ISLAMABAD: Health experts on Friday expressed concern and urged those responsible to formulate a Chikungunya management plan along with providing technical support to hospitals and creating awareness among the public to prevent being affected by the disease.
According to them, concerned departments need to improve their reporting systems, provide training on clinical management and diagnosis and vector control strategies.
They said it was high time develop and maintain the
Highlighting the need to build capacity to detect and confirm cases, manage patients and implement social communication strategies to reduce the presence of the mosquito vectors, was the need of the hour.
According to Dr Wasim Khawaja from the Pakistan Institute of Medical Sciences (PIMS) the viral disease transmitted to humans by infected mosquitoes causes fever and severe joint pain while other symptoms include muscle pain, headaches, nausea, fatigue and rashes.
He added, that the joint pain caused by Chikungunya is often debilitating and can vary in duration, from a few days to a few weeks. Since the disease shares some clinical signs with dengue it can be misdiagnosed in areas where dengue is common.
The virus can cause acute, subacute or chronic disease, he added.
Dr Wasim Khawaja said that after the bite of an infected mosquito, the onset of illness occurs usually between four and eight days but can range from two to 12 days.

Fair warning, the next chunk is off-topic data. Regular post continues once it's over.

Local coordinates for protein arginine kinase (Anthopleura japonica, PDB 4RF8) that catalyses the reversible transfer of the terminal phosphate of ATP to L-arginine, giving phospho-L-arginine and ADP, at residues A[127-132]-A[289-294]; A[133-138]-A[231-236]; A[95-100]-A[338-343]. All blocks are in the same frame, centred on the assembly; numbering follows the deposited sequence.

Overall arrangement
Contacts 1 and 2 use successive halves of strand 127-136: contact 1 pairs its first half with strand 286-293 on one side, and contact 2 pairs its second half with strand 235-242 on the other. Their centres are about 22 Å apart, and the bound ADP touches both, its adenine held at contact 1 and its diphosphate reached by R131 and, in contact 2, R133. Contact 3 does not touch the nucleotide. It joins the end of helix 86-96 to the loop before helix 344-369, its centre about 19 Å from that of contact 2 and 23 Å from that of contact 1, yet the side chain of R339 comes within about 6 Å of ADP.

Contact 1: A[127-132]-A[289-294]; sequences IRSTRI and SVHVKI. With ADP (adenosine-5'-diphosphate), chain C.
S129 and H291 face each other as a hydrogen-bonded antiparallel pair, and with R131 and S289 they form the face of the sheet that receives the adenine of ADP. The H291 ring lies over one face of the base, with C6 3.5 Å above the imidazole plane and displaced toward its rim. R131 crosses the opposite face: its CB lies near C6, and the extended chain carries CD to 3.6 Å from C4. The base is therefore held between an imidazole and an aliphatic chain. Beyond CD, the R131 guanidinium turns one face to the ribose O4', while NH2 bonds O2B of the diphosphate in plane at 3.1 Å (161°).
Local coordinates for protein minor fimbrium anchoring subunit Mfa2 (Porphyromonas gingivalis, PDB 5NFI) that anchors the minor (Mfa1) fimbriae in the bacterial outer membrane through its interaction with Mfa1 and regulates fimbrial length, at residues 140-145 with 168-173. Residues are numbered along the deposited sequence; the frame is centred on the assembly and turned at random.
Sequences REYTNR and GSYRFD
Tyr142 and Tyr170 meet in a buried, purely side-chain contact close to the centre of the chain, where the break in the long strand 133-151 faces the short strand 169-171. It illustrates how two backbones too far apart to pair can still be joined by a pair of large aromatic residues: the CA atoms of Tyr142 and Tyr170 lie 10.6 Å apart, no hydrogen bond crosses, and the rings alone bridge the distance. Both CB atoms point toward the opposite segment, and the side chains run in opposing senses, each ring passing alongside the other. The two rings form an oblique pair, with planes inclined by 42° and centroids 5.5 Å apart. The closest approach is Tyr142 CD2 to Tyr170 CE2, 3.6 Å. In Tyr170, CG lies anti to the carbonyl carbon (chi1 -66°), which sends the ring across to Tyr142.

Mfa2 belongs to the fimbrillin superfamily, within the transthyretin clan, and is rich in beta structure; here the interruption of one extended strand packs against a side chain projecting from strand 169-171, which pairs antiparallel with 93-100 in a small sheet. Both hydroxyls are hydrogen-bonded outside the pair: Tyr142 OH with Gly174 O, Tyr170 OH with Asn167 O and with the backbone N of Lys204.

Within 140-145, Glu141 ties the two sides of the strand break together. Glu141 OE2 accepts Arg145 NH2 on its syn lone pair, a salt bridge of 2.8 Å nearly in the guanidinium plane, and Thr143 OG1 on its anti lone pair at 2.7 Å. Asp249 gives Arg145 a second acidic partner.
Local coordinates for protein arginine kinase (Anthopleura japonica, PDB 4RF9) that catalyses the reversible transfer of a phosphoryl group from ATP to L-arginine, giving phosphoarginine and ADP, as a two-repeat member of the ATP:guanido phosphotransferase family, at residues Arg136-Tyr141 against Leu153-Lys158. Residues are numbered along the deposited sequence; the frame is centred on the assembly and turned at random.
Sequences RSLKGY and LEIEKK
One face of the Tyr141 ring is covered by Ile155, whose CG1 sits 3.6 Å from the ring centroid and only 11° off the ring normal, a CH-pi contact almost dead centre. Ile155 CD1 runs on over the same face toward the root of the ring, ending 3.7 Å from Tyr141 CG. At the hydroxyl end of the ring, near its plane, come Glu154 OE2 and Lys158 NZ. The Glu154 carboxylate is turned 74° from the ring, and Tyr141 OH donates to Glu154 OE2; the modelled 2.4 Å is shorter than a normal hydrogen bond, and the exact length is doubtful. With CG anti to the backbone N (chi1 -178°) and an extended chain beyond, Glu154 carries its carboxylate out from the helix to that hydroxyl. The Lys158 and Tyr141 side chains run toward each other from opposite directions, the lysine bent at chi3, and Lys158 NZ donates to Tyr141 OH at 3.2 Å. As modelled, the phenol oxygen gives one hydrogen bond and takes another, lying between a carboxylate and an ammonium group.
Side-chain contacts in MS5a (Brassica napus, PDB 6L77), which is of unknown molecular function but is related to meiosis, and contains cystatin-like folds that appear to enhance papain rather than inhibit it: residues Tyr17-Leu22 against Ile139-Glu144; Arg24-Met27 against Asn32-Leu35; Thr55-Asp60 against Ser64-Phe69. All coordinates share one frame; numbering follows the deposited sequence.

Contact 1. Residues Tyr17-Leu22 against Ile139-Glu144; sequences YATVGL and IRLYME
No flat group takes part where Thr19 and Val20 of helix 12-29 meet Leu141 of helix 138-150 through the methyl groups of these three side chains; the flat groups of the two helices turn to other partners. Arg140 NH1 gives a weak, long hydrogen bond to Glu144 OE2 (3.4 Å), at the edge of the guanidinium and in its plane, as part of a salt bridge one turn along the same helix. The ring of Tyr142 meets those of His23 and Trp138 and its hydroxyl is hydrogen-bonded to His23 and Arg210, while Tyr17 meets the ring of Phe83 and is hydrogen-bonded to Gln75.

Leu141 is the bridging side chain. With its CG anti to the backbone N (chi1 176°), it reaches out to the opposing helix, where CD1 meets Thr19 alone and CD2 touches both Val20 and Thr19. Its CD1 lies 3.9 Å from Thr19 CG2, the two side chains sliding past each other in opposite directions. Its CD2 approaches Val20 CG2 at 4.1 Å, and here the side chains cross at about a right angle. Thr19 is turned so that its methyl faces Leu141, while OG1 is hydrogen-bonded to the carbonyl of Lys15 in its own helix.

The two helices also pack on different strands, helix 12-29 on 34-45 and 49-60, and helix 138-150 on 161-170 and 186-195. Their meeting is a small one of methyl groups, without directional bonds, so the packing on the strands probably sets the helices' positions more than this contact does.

While most patients recover fully, in some cases joint pain may persist for several months, or even years according to Dr Khawaja.
Occasional cases of eye, neurological and heart complications have been reported, as well as gastrointestinal complaints.
He said that serious complications are not common, but in older patients, the seriousness of the disease can reach serious levels.
Often symptoms in infected individuals are mild and the infection may go unrecognised, or be misdiagnosed in areas where similar diseases – such as Dengue – occur.
He said that both prevention and control rely heavily on reducing the number of natural and artificial water-filled container habitats that support the breeding of mosquitoes.
Dr Sharif Astori from the Federal Government Poly Clinic (FGPC) said that basic precautions should be taken by people travelling to high-risk areas.
He recommended using repellents, wearing long sleeves and pants and ensuring rooms are fitted with screens to prevent mosquitoes from entering.
For those who sleep during the daytime, particularly young children, or sick or older people, insecticide-treated mosquito nets afford good protection, Dr Astori advised.
Mosquito coils or other insecticide vaporisers may also reduce indoor biting, he added.
He advised to use clothing which minimises skin exposure to the day-biting vectors for protection during outbreaks of chikungunya and repellents can be applied to exposed skin.